The Rosh cites a Gemara in Bava Kama (60b), where Chazal have said that dogs tend to bark when the Angel of Death arrives in town. The Angel of Death had certainly arrived in Egypt, and one would have expected the dogs to bark vehemently. Yet they remained silent, explains the Rosh, because that was G-d's will.
How to eat the Korban Pesach
How Not to Eat it
"Do not eat it half done, or cooked in water, only roasted directly on the fire, with its head, its legs and its innards" (12:9)
The Rosh citing the Ib'n Ezra explains it all like this - only roasted directly on the fire, with its head, its legs and its innards"
"*Don't eat it half done*" - for fear that the Egyptians might take offence at the pungent aroma of roasting lamb (as you prepare and eat their god).
And by the same token and for the same reason, don't eat it "*cooked in water*" (and covered with a lid), so as to eliminate both the smell and the vision of the roasting animal from the noses and eyes of the Egyptians.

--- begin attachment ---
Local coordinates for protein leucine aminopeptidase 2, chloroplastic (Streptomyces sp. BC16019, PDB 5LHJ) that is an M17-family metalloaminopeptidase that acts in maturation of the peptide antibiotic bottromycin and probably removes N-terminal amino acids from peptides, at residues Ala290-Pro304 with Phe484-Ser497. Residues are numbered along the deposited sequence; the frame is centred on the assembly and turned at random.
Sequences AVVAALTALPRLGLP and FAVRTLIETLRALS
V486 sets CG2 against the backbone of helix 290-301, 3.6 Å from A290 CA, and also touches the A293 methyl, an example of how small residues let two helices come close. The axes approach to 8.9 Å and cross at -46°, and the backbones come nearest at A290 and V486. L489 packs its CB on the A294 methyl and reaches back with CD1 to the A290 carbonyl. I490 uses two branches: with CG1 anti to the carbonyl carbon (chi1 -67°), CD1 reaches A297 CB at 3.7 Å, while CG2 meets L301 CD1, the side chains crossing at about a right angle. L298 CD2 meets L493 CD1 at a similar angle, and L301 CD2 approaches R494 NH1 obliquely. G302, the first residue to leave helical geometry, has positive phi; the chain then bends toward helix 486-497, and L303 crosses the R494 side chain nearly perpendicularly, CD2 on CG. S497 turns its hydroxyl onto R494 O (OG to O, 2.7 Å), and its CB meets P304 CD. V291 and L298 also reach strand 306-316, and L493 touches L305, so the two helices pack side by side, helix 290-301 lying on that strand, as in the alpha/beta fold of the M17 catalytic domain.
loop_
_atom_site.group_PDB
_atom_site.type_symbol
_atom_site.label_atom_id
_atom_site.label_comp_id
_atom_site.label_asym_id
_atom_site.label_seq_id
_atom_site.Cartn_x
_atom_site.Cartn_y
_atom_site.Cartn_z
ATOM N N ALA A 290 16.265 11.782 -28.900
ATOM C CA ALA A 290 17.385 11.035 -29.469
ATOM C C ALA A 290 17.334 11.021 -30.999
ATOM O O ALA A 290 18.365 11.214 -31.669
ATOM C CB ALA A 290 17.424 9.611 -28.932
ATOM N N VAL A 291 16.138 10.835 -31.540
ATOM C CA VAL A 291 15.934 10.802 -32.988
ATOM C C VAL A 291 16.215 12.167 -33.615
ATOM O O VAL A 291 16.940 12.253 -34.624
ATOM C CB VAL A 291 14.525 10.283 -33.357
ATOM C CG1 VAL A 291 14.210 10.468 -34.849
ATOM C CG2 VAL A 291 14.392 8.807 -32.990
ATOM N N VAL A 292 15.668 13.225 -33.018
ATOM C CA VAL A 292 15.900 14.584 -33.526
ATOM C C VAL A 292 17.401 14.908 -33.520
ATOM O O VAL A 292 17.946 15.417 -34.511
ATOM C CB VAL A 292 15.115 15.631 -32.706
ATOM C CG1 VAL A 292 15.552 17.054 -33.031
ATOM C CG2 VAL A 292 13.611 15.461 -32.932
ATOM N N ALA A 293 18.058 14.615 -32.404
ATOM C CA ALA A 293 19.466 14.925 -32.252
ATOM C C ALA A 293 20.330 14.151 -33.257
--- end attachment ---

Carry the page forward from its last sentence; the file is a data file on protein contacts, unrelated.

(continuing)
"*only roasted directly on the fire, with its head, its legs and its innards" - and resist the temptation of cutting up its head, its limbs and its legs, to prevent the Egyptians from recognizing it. On the contrary, let the fact that you are killing and eating their gods arouse their fury and raise their hackles, "for the living G-d will come with might, and His Arm will dominate on His behalf, and He will give them their just desert".
"No work shall be done on them (on the Yamim-Tovim) 12:16.
Rashi explains that the Pasuk here is coming to forbid performing a Melachah through a gentile.
The Rosh queries this however, seeing as 'Amirah le'akum, sh'vus' (asking a Nochri to do something that is forbidden on Shabbos or Yom-Tov is only Asur mi'de'Rabbanan). So how can Rashi cite a source in the Torah (See also Ramban)?
The Rosh therefore explains that the Pasuk is coming to forbid asking a child to perform a forbidden Melachah on behalf of a grown-up, as is the case on Shabbos.
G-d and His Beis-Din
"And Hashem smote all the firstborn" (12:29).
Wherever the Torah writes "and Hashem", it invariably means Hashem and His Beis-Din, explains Rashi (in the name of the Tanchuma), as if the Torah had written 'Hashem and somebody else'.